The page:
Most of them were highly accepting of my interest in conversion and encouraged me in my journey.
By then, I had declared religious studies as my second major and I took many classes that taught me about the different aspects of Judaism. I started celebrating the holidays. I went to synagogues around the area to get a better idea of what the community was like.
As I began the conversion process, there were three things happened simultaneously that made me realize that, try as I might, I could never be Jewish.
First, I started being attacked online and offline for being a former Muslim who wanted to become Jewish.
While one group of attackers would attack Islam and tell me that I was making the right choice by turning away from the murderous tradition, another group told me that there’s no such thing as a convert Jew. Since my mother was not Jewish, I could never be either, they said, and ultimately, I would always be a terrorist Muslim no matter how hard I tried not to be.
Second, I realized that the idea of covenant was ignoring my constant struggle to answer the question of what happens to good people who aren’t part of the “right” religion. If anything, it was further perpetuating the elevation of one group of people over the other for their faith – something I could not bear to believe.
Last, but not least, I started learning about Israel and the atrocities that the state has committed against the Palestinian people. When I spoke up against Israel’s actions, I was told that this was the reason why I could never be a real Jew.
After those experiences, I went back to my spiritual but not religious identity. I still had belief in God and a higher power, but I had given up in trying to find a religion that helped me bring myself closer to God. It was at this time that I learned about the concept of perennial philosophy and started believing that there wasn’t an Absolute Truth after all – that there were different avenues and paths to God for everyone.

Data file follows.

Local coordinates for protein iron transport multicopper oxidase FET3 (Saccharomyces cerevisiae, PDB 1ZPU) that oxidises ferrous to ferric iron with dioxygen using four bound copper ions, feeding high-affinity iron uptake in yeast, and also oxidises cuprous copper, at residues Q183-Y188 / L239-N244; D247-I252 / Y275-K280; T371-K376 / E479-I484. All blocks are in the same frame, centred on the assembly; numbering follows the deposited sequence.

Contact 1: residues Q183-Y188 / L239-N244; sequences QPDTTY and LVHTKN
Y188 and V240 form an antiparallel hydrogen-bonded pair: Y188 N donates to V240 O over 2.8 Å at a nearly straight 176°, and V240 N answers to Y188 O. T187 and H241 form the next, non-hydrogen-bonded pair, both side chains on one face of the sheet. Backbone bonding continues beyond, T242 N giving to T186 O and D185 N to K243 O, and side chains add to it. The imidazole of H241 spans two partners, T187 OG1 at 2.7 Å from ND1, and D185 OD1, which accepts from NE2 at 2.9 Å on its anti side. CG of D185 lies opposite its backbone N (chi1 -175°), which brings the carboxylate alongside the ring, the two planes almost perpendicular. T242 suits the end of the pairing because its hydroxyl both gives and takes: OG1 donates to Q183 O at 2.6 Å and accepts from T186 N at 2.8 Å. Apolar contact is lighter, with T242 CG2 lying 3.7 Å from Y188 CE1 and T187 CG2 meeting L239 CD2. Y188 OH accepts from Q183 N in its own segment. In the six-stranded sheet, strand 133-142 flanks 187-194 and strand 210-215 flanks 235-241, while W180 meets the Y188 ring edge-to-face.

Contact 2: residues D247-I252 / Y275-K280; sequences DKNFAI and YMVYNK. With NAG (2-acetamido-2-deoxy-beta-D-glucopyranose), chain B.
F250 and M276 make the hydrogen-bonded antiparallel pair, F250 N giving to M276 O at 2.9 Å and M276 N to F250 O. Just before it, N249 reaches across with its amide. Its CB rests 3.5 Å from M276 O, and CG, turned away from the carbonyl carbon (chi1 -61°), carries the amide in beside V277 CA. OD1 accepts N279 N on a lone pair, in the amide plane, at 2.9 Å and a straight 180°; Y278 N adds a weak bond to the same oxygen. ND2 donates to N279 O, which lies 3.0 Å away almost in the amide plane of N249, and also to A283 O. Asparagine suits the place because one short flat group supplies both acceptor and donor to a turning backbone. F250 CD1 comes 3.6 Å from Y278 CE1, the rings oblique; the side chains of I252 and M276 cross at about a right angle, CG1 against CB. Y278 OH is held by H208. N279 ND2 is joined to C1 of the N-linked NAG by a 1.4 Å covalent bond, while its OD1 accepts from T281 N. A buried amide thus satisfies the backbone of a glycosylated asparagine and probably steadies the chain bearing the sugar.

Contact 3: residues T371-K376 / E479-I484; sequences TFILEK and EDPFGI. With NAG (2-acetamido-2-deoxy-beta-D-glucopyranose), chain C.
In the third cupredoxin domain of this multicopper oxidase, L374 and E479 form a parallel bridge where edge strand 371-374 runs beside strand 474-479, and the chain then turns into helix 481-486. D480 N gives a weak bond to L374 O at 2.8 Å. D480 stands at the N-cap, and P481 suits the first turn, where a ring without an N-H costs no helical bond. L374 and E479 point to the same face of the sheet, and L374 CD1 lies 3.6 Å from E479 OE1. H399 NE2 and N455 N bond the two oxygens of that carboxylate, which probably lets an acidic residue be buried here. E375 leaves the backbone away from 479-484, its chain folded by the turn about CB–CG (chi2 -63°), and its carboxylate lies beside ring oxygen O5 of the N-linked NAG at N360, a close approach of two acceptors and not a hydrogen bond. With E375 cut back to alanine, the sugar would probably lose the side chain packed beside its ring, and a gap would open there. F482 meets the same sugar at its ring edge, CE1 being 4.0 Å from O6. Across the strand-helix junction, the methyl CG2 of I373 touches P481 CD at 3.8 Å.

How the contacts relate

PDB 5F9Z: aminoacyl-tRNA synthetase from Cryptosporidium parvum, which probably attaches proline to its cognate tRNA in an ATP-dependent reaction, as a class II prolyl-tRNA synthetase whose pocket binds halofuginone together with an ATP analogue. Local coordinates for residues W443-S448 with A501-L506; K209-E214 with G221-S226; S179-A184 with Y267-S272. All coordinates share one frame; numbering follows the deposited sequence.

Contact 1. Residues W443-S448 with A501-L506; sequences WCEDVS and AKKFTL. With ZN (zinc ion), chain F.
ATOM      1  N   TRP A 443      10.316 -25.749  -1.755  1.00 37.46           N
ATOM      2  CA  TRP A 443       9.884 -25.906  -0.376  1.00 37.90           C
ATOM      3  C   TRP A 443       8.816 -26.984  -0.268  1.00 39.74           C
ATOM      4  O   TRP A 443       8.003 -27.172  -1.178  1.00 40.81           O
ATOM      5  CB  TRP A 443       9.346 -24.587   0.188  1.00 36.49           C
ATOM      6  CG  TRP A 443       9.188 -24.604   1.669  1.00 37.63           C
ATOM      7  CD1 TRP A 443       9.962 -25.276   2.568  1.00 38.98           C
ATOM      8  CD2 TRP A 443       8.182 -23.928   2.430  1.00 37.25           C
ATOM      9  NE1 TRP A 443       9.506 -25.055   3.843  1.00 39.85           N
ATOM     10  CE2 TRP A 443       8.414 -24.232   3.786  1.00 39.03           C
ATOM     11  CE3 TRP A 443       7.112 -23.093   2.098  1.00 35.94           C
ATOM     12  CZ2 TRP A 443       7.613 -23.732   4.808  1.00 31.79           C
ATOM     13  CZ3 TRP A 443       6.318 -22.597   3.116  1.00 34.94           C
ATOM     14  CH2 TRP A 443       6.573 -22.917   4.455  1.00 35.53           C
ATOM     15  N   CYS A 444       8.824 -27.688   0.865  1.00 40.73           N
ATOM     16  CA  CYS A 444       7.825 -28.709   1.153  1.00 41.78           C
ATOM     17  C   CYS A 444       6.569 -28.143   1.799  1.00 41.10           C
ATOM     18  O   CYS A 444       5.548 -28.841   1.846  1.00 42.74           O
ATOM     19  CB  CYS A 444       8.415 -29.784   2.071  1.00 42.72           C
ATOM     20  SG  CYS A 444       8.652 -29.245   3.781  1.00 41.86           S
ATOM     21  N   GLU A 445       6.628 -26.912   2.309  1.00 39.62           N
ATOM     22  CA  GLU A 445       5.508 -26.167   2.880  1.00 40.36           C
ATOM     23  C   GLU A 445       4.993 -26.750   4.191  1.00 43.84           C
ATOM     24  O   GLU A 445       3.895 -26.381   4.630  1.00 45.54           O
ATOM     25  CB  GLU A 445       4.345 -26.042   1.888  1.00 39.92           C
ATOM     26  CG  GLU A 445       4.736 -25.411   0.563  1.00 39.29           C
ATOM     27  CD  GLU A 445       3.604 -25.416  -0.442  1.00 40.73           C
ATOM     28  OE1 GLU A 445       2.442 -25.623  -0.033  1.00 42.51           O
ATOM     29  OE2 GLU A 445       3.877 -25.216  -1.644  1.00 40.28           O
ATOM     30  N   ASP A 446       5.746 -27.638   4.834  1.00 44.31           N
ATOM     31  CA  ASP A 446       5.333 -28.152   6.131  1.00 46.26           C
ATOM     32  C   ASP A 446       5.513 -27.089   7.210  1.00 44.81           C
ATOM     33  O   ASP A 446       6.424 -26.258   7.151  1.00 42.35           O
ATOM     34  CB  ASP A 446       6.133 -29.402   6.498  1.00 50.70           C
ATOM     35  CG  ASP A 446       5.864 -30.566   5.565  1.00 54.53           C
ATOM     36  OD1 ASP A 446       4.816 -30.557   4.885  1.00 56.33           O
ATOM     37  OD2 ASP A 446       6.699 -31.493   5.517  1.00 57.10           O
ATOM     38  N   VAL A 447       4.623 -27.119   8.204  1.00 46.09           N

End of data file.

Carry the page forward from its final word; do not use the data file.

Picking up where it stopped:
I just hadn’t found mine yet.
[bctt tweet=”I started noticing how people looked at my mom in her shalwar kameez.”]
Then Islamophobia started to take hold — or rather, I finally started noticing it.
I started seeing it everywhere from posts on Facebook to graffiti in D.C. telling Muslims to go home. I overheard people in a restaurant, talking about Obama, his “Muslimness,” and what the Qur’an supposedly says about killing people.
I saw the glares people shot at a random hijab-wearing college student on the Metro.
I started noticing the way people looked at my mom in her shalwar kameez and dupatta draped over her head when we would go on our random shopping escapades.
Instead of letting it be — instead of not caring because I had rejected Islam so long ago — I started defending Islam.
I started extensively studying Islam, even studying it at the graduate level at Harvard Divinity School, to throw facts at the ignorant Islamophobes. With works from scholars Leila Ahmed to Omid Safi, I was armed to the teeth with books and facts to argue until I was blue in the face. I took classes to dissect the Qur’an and Islamic beliefs, to prove that Islam isn’t a religion of terrorism.
I changed the course of my career and set my goal of eventually attaining a Ph.D. in Islamic Studies.
The more I did this, the more the questions and ill feelings that I had grappled with long ago were being answered or put at ease. The more I read, the more I started to fall in love with Islam. The more I studied, the more spiritually fulfilled I became.
The more knowledge I acquired, the more I realized just how right Islam had been for me all along.
The more I read the Qur’an and the Hadith, the more I realized that Islam could totally fit the idea of perennial philosophy, as seen so clearly in the concept of the People of the Book.
I finally found the religious tradition that worked for me. Ironically, it had been the one I had been born into all along.
At first, I defended Islam, because it was the religion of my family and loved ones – and so many other innocent people. Then, I started defending Islam, because I wanted to prove Islamophobes wrong.
Today, I defend Islam, because it is my religious belief.